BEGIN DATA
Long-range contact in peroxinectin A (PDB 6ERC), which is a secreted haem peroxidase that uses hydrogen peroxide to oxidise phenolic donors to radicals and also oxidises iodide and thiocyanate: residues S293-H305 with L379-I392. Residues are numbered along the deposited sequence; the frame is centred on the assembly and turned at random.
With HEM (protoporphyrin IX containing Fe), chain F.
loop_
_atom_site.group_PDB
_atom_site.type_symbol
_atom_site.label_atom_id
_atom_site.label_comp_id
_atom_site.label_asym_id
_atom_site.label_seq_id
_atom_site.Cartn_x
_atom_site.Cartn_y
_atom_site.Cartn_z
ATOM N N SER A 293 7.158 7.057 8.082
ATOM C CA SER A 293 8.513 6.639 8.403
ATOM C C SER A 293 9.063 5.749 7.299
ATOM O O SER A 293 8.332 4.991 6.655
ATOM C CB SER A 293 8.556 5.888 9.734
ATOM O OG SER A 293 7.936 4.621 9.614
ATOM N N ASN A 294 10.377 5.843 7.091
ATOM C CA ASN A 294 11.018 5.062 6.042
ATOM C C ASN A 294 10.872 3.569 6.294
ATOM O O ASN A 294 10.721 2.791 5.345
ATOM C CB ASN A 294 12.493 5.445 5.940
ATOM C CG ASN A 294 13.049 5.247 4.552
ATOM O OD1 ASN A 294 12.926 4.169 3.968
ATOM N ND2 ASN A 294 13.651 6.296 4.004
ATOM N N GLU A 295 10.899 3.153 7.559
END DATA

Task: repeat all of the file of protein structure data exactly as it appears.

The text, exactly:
Long-range contact in peroxinectin A (PDB 6ERC), which is a secreted haem peroxidase that uses hydrogen peroxide to oxidise phenolic donors to radicals and also oxidises iodide and thiocyanate: residues S293-H305 with L379-I392. Residues are numbered along the deposited sequence; the frame is centred on the assembly and turned at random.
With HEM (protoporphyrin IX containing Fe), chain F.
loop_
_atom_site.group_PDB
_atom_site.type_symbol
_atom_site.label_atom_id
_atom_site.label_comp_id
_atom_site.label_asym_id
_atom_site.label_seq_id
_atom_site.Cartn_x
_atom_site.Cartn_y
_atom_site.Cartn_z
ATOM N N SER A 293 7.158 7.057 8.082
ATOM C CA SER A 293 8.513 6.639 8.403
ATOM C C SER A 293 9.063 5.749 7.299
ATOM O O SER A 293 8.332 4.991 6.655
ATOM C CB SER A 293 8.556 5.888 9.734
ATOM O OG SER A 293 7.936 4.621 9.614
ATOM N N ASN A 294 10.377 5.843 7.091
ATOM C CA ASN A 294 11.018 5.062 6.042
ATOM C C ASN A 294 10.872 3.569 6.294
ATOM O O ASN A 294 10.721 2.791 5.345
ATOM C CB ASN A 294 12.493 5.445 5.940
ATOM C CG ASN A 294 13.049 5.247 4.552
ATOM O OD1 ASN A 294 12.926 4.169 3.968
ATOM N ND2 ASN A 294 13.651 6.296 4.004
ATOM N N GLU A 295 10.899 3.153 7.559